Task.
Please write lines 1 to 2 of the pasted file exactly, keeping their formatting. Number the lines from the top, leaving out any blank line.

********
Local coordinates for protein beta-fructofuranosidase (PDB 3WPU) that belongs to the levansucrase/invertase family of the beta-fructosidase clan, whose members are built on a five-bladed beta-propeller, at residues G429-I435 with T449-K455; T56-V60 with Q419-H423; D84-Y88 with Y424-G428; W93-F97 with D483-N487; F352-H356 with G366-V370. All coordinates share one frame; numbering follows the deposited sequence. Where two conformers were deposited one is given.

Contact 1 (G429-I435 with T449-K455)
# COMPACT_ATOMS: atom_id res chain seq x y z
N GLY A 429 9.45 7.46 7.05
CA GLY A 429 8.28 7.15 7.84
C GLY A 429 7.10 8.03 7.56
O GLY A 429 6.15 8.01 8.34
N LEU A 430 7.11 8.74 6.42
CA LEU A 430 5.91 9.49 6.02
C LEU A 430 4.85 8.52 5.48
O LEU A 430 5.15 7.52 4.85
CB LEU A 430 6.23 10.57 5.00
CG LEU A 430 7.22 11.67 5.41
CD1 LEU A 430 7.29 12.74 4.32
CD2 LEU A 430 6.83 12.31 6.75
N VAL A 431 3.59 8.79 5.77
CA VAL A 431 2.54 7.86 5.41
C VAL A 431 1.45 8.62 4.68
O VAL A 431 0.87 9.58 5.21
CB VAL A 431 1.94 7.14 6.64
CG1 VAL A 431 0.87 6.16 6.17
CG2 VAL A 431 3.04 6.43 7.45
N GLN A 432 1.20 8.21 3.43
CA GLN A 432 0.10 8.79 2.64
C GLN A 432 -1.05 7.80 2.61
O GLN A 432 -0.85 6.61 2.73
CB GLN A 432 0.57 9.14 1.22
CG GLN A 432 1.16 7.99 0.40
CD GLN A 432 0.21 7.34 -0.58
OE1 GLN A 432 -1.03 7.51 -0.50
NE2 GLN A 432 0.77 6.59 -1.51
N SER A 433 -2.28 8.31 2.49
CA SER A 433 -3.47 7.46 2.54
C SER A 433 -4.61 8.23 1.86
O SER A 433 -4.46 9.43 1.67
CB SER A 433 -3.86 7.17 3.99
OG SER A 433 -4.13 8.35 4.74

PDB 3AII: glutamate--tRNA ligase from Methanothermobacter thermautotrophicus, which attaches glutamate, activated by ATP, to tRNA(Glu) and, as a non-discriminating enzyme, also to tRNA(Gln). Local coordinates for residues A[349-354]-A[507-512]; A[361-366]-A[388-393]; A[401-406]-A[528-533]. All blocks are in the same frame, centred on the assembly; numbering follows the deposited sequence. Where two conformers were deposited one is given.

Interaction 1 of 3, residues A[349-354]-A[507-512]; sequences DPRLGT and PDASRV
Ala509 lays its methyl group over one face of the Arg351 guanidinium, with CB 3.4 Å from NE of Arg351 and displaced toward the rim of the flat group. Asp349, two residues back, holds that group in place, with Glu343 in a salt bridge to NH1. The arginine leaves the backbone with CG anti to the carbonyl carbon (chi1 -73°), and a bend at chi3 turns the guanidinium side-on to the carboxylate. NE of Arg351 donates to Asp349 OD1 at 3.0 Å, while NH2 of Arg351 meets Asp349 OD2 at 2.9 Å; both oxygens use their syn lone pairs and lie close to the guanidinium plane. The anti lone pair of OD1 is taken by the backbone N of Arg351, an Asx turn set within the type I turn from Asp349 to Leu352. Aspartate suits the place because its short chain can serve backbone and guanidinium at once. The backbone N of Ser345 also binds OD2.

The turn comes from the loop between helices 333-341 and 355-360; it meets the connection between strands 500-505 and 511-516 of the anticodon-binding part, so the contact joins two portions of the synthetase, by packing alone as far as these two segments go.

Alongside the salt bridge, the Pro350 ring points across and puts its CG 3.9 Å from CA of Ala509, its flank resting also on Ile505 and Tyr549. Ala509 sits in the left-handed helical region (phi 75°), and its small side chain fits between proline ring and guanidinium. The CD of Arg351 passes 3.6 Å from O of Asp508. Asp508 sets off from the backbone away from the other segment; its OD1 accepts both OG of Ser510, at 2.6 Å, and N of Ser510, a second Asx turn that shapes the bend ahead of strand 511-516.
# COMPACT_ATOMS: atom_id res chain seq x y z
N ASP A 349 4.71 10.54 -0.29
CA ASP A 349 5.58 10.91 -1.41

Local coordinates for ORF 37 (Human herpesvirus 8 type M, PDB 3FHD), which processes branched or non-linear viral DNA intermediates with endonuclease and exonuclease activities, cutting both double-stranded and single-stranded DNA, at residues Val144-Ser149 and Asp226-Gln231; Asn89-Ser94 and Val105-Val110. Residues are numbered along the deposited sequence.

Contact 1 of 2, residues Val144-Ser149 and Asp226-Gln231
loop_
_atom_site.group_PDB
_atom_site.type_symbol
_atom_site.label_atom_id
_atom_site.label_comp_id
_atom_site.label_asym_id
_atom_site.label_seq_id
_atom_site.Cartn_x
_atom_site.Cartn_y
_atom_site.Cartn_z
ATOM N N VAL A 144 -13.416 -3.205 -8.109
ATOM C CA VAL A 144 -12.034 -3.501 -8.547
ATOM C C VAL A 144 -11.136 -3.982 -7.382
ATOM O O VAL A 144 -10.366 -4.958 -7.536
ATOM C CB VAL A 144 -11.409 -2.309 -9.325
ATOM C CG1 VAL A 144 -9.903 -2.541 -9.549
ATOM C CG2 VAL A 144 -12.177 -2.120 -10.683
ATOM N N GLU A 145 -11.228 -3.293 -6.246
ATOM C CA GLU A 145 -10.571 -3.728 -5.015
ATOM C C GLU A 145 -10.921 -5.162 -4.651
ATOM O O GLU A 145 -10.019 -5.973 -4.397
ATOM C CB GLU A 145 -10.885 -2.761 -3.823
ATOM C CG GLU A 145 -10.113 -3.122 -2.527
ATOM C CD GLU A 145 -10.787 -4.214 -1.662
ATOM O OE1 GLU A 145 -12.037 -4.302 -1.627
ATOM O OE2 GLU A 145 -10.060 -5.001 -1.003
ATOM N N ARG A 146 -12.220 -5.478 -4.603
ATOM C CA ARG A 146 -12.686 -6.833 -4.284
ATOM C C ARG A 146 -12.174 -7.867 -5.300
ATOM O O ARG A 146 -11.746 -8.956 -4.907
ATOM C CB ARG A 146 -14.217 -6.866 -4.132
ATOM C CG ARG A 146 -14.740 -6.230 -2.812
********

Local coordinates for protein beta-fructofuranosidase (PDB 3WPU) that belongs to the levansucrase/invertase family of the beta-fructosidase clan, whose members are built on a five-bladed beta-propeller, at residues G429-I435 with T449-K455; T56-V60 with Q419-H423; D84-Y88 with Y424-G428; W93-F97 with D483-N487; F352-H356 with G366-V370. All coordinates share one frame; numbering follows the deposited sequence. Where two conformers were deposited one is given.

Contact 1 (G429-I435 with T449-K455)